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From: Brian C. Aldrich, USA
Category: Category 1
Date: 27 Mar 2000
Remote Name: 220.127.116.11
Date: Mon, 27 Mar 2000 10:31:03 -0500 From: "Brian C. Aldrich" <WNAldrich@VAX2.WINONA.MSUS.EDU> Subject:E-conference comments To: firstname.lastname@example.org
I am pleased to see that some questions have been raised about the focus on poverty. I think that there is a confusion between poverty producing conditions in a society and people who are at or near the bottom of the society in terms of material goods, etc. A focus solely on the latter, is, I think, a mistake.
When, during the course of development, external groups focus exclusively on the formally defined poverty groups, this creates a tremendous resistance on the part of other groups in the society who are often not much better off. Pressure on put on political leaders to minimize the emphasis on the poor, resulting in lack of program support, corruption, diversion of funds, etc. At least this is the experience in the area of housing.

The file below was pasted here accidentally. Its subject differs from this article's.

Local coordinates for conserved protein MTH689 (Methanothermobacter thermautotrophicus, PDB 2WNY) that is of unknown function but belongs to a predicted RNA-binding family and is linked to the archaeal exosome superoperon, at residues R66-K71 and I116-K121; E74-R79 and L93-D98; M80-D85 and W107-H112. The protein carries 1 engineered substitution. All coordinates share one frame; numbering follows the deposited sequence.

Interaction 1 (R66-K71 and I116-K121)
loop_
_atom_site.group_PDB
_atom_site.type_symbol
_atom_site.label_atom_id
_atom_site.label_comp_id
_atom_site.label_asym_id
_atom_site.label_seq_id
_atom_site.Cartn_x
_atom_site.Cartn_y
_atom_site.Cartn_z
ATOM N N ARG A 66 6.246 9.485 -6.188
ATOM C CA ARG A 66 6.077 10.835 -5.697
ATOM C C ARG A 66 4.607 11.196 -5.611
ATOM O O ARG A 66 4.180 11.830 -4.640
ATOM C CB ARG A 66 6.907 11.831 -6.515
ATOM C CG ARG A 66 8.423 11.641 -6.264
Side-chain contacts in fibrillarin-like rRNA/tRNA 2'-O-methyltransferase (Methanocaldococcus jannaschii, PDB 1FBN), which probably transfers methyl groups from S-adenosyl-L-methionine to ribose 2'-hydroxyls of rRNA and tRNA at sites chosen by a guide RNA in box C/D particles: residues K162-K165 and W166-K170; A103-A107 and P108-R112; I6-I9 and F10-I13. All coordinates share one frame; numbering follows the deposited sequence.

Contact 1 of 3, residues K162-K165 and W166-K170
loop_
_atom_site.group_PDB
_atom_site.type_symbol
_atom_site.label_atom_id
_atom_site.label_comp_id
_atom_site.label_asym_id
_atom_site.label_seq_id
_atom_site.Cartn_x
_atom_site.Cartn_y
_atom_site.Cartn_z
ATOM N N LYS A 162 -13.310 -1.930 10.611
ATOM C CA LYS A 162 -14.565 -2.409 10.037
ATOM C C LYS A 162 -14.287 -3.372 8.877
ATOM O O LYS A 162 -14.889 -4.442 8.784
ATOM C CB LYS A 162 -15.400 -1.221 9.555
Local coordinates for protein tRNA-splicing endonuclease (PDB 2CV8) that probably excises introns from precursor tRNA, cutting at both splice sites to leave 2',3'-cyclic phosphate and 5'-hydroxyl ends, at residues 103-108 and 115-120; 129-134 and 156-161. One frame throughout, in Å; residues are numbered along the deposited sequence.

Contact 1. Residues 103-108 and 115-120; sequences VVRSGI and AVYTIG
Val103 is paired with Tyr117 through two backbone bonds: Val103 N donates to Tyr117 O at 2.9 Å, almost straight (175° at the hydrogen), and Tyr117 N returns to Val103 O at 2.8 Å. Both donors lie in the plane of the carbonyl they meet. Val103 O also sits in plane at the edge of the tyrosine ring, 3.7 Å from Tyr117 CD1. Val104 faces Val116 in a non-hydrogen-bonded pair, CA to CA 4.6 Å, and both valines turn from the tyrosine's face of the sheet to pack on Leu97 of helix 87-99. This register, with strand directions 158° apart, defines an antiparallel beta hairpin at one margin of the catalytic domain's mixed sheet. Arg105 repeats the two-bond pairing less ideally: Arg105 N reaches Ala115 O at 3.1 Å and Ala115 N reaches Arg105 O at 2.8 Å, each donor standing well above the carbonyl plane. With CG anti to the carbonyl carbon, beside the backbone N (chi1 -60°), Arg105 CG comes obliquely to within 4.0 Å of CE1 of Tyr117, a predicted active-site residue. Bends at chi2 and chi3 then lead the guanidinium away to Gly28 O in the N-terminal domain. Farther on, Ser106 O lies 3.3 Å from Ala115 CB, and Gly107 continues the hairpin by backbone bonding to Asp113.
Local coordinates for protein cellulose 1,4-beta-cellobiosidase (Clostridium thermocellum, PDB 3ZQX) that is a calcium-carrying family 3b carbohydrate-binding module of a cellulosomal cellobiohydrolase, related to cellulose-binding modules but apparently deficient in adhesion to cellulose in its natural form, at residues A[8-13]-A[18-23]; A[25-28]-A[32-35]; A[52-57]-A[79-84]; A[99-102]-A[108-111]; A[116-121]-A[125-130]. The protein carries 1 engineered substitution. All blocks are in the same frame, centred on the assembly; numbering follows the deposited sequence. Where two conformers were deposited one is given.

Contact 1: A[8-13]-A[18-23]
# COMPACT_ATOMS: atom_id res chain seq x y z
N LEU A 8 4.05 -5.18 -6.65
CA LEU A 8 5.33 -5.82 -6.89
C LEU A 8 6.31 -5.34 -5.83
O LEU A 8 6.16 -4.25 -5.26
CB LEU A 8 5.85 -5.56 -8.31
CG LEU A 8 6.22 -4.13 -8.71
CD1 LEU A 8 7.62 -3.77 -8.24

The point is, of course, that if the power differentials aren't changed, then internal groups will make certain that the poorest in the society do not get access to the resources.
I think that thinking in terms of processes which lift entire groups in terms of physical and mental well-being is a much better way to look at it.
An example from Rotary International's project to eradicate polio in the world. You can't do it by just vacinating the poor!
The other dimension in focusing on just poverty in cities, is that here in the U.S., in the ongoing battle over who is poor, there is increasing data, of good quality, that indicates that the empirical condition of being in poverty is transitory for most of the lowest 20% of income. The Institue for Research on Poverty at the U of Wisconsin has shown clearly that poverty is not a static condition form the vast majority of people who are defined at any given point in time as being "in poverty."
Cities can be great engines for improvement in the human condition.
What processes are the most important for enhancing the average physical and emotional wellbeing of all the inhabitants?
Brian Aldrich Winona State University